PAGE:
Authors: Margaret Duffy
Previous Titles in this series by Margaret Duffy
A HANGING MATTER
SO HORRIBLE A PLACE
TAINTED GROUND *
BLOOD SUBSTITUTE *
SOUVENIRS OF MURDER *
CORPSE IN WAITING *
RAT POISON *
available from Severn House
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First world edition published 2011
in Great Britain and in the USA by
SEVERN HOUSE PUBLISHERS LTD of
9â15 High Street, Sutton, Surrey, England, SM1 1DF.
Copyright Â© 2011 by Margaret Duffy.
All rights reserved.
The moral right of the author has been asserted.
British Library Cataloguing in Publication Data
Rat poison. â (A Patrick Gillard and Ingrid Langley
1. Gillard, Patrick (Fictitious character) â Fiction.
2. Langley, Ingrid (Fictitious character) â Fiction.
3. Gangs â England â Bath â Fiction. 4. Detective and
I. Title II. Series
ISBN-13: 978-1-78010-161-3 Â Â Â Â (ePub)
ISBN-13: 978-0-7278-8098-7 Â Â Â Â (cased)
ISBN-13: 978-1-84751-393-9 Â Â Â Â (trade paper)
Except where actual historical events and characters are being
described for the storyline of this novel, all situations in this
publication are fictitious and any resemblance to living persons
is purely coincidental.
This ebook produced by
Palimpsest Book Production Limited,
Falkirk, Stirlingshire, Scotland.
âGee, it's amazing when you think this place used to be a swamp.'
American tourist overheard in Bath
he man stood quite still in the deep shadow cast by a bridge that spanned a narrow city lane. Strictly speaking it was not a proper bridge at all but an old house, part of which constituted an archway and was situated close to a crossroads. There were a couple of windows on each side of it. Not a daydreaming sort of person by any means, the watcher sometimes thought it would be pleasant to live in such a quaint abode and could imagine the sloping floors, narrow twisting staircases and low ceilings within.
Motionless then and actually standing partly within a recessed doorway, he watched the lane as he had the previous two nights. There were only a couple of street lights of the âheritage' variety and the illumination they provided was quite poor. He had an idea there was a lamp directly beneath the arch itself but if there was it was not working. This suited him as here he was invisible. A church clock struck ten and as it did so a young couple came around from the road off to the right and walked right past him without detecting his presence.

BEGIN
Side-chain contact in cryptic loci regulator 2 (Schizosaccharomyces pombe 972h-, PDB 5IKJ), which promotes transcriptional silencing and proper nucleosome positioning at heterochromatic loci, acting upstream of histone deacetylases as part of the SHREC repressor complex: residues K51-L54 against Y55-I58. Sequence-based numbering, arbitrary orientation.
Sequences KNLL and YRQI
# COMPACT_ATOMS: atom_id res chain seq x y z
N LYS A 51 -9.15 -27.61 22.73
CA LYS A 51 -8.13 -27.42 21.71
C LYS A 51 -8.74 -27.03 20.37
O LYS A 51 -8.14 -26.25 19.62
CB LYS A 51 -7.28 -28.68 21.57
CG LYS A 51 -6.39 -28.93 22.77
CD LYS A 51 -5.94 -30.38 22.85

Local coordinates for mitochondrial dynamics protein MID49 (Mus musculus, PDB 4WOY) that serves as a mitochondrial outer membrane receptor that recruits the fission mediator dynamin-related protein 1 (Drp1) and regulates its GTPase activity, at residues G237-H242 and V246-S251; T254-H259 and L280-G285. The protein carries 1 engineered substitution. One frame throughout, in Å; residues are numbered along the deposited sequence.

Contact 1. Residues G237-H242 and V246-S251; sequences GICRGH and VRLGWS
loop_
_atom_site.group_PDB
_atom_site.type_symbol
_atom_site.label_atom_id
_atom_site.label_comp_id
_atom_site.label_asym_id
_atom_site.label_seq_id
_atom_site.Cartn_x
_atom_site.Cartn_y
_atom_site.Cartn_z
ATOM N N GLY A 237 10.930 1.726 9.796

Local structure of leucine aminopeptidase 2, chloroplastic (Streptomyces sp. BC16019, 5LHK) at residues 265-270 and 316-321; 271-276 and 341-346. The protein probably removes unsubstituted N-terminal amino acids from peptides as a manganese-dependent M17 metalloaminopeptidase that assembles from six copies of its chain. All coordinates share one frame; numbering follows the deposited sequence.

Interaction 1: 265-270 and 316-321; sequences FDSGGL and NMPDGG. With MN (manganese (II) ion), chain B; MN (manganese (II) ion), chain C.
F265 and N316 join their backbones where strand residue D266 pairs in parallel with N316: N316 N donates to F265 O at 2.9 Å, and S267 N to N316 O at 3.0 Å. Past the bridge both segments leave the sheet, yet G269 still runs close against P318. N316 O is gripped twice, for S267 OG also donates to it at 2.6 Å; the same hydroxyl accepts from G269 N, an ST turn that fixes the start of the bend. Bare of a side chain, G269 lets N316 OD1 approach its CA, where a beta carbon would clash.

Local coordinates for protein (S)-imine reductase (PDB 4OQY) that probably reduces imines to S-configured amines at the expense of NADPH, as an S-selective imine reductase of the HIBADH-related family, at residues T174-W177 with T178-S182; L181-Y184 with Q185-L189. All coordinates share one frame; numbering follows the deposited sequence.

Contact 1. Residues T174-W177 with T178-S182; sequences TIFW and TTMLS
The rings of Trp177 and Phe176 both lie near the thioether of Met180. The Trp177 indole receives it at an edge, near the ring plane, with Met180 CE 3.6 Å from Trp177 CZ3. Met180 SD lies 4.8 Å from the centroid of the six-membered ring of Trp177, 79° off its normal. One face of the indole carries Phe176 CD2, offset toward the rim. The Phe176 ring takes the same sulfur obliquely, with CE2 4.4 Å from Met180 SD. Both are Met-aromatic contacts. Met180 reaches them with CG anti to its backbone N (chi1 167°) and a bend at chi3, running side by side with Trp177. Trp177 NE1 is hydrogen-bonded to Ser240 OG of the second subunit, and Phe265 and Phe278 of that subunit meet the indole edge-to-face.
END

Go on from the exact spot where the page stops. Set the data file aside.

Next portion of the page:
The lane was a quiet shortcut away from the traffic in the adjacent main road for residents and visitors alike: theatre- or concert-goers heading home, to wine bars and restaurants or back to hotels. One of the terraced buildings in this lane housed a restaurant but it was closed for refurbishment, which meant that the property was all in darkness too. This unusual gloom might have been the reason for the fact that, lately, the area had been the site of several late-night muggings, and during one such attack five days previously an American visitor had been stabbed and received serious injuries after refusing to hand over his gold Rolex watch and wallet.
He was not aware of it but the watcher's mouth twisted wryly as he recollected how a senior police officer based at Avon and Somerset Police HQ in Bristol had appeared on the television news to say that those responsible were reckoned to be local thugs, drug addicts desperate for a fix or low life of that ilk and not part of a large and organized gang being closely monitored that was thought to be moving in from outside the district, probably from London.
The man watching muttered a few choice epithets directed at police personnel in general who sit at desks all day long and shoot their mouths off to tell criminals all they know, admittedly not much, about their underlings' investigations. Again, he carefully surveyed his surroundings, fingering the silver-hafted Italian throwing knife in the pocket of his black leather jacket. More people would be along soon. This was a very good spot to wait for rich pickings and he was surprised that he was alone, or at least, as good as. Not that this was the only place where people had been robbed: another favourite was Riverside Walk. He would head in that direction if there was nothing doing here.